Recently, an MP tried to make it illegal for commercial companies to make a profit from terrorism. Which, on the face of it, doesn’t sound unreasonable. But it’s potentially a concern for the charity sector.
Neil Coyle, Labour MP for Bermondsey and Old Southwark, was objecting to giving platform JustGiving's fee structure, which allowed it to collect hundreds of thousands of pounds from donations in aid of Grenfell, and following the terror attacks in Borough Market and central Manchester.
Coyle's proposals were made as part of the progress of the Counter-Terrorism Bill currently going through the Commons, and were voted down. But they raise once again an issue we've seen quite often. The public are getting quite suspicious of fundraising websites, and particularly of JustGiving.
We've recently seen sabre-rattling on a similar subject from Robert Jenrick, the Treasury minister with responsibility for charity tax relief, and two stories in The Sun about "rip-off fundraiser JustGiving".
The case for JustGiving
On the one hand, I’m supportive of JustGiving's position. It provides giving technology that works, and that’s great, and it can’t be done for free. It should be paid for.
There are arguments, to be sure, about whether it could be done more cheaply. There are those in the sector who think JustGiving is price gouging. They may even be right. But the sector too often prioritises cheap over good, and I’m not sure that's the best answer.
I’d oppose a rule to force JustGiving to do anything. It provides a service, and charges money to pay for it. We should be very careful about producing legislation which prevents people from profiting from offering services to charity. Because if we make it too difficult for enterprising people to help charities do better, and make enough money to provide that service, those services simply won’t be developed, and the sector will be the poorer for it.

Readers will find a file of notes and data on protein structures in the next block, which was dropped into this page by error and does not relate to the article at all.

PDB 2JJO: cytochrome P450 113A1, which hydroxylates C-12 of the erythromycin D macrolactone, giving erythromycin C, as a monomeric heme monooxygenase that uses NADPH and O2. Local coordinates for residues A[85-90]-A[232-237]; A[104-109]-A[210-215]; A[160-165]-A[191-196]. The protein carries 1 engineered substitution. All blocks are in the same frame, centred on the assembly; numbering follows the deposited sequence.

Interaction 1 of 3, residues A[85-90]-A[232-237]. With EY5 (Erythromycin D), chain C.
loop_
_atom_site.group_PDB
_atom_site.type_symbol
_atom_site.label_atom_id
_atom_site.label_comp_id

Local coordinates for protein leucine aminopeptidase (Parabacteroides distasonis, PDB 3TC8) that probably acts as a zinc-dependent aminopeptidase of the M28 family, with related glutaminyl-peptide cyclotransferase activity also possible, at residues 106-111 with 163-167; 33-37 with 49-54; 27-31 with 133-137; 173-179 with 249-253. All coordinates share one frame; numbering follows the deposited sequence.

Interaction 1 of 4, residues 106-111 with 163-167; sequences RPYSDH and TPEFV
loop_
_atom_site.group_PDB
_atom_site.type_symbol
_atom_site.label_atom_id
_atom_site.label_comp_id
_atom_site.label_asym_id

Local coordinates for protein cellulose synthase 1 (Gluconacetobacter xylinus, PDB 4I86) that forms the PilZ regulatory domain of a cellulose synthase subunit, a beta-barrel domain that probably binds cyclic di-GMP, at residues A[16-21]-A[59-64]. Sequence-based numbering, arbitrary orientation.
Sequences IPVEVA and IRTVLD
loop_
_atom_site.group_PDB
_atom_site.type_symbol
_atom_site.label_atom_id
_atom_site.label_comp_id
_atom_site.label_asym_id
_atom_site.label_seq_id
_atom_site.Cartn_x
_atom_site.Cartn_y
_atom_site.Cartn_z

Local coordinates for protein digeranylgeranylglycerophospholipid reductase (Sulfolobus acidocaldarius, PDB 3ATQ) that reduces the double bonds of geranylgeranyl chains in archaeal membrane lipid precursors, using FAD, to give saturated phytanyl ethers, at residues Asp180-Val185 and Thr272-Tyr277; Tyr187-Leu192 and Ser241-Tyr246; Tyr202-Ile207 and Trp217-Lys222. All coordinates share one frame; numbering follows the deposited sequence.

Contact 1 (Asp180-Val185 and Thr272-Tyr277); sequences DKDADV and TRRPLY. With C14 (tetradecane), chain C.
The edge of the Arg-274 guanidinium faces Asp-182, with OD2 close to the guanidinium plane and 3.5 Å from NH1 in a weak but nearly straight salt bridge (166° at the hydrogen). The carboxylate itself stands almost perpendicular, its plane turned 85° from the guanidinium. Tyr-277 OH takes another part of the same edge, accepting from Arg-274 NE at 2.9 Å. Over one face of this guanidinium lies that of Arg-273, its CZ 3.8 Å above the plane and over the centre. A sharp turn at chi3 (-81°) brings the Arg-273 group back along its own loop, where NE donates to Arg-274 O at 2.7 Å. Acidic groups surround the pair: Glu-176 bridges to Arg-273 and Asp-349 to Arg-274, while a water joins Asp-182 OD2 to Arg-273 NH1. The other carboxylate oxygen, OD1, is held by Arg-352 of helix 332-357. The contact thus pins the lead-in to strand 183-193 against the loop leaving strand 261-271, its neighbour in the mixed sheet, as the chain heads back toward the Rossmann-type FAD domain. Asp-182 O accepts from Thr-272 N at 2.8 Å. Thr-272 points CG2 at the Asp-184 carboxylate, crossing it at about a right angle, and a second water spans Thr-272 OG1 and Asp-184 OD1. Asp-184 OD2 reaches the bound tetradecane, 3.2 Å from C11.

(I suppose I should make a declaration here. Civil Society Media is also a limited company which provides services to the charity sector, as are many of our advertisers.)
Disasters are different
So you have to charge enough to provide a good service. No one's arguing with that.
On the other hand, everyone must admit that it’s not a good look to profit from humanitarian disasters. Whether or not it’s acceptable or appropriate to take a cut from Grenfell Tower donations, it makes you look bad.
In this case, I suppose, we can accept you're entitled to take the money, but maybe you’re not entitled to have people like you afterwards.
So I think it might be good PR for JustGiving to just accept that it shouldn’t make a profit on domestic and international disaster appeals.
I can obviously see the worry about setting a precedent, and about unequal treatment. Why should some appeals be free just because they’re in the papers?
But there’s plenty of evidence that the public see disasters differently. It’s viewed as a separate category of giving to other fundraising. There’s evidence that disaster responses don’t impact on other donations.
I don’t think ordinary members of the public mind at all that JustGiving collects 50p when they sponsor their mate a tenner to run a 5k. But somehow they view the same percentage, during a disaster appeal, as profiteering.
I suspect if the fundraising platforms acknowledge that artificial divide in people’s heads, and waive their fees specifically for disasters, the PR benefits would be more than worthwhile. There would be a cost, of course, but I'd imagine the lion's share of JustGiving's income doesn't come from the high-profile disasters.
There's already an official disaster appeal classification for international incidents, and we're getting closer to the same designation for domestic ones. I think if there was a different fee structure, just for them, and it was transparent, everyone would be happy with that.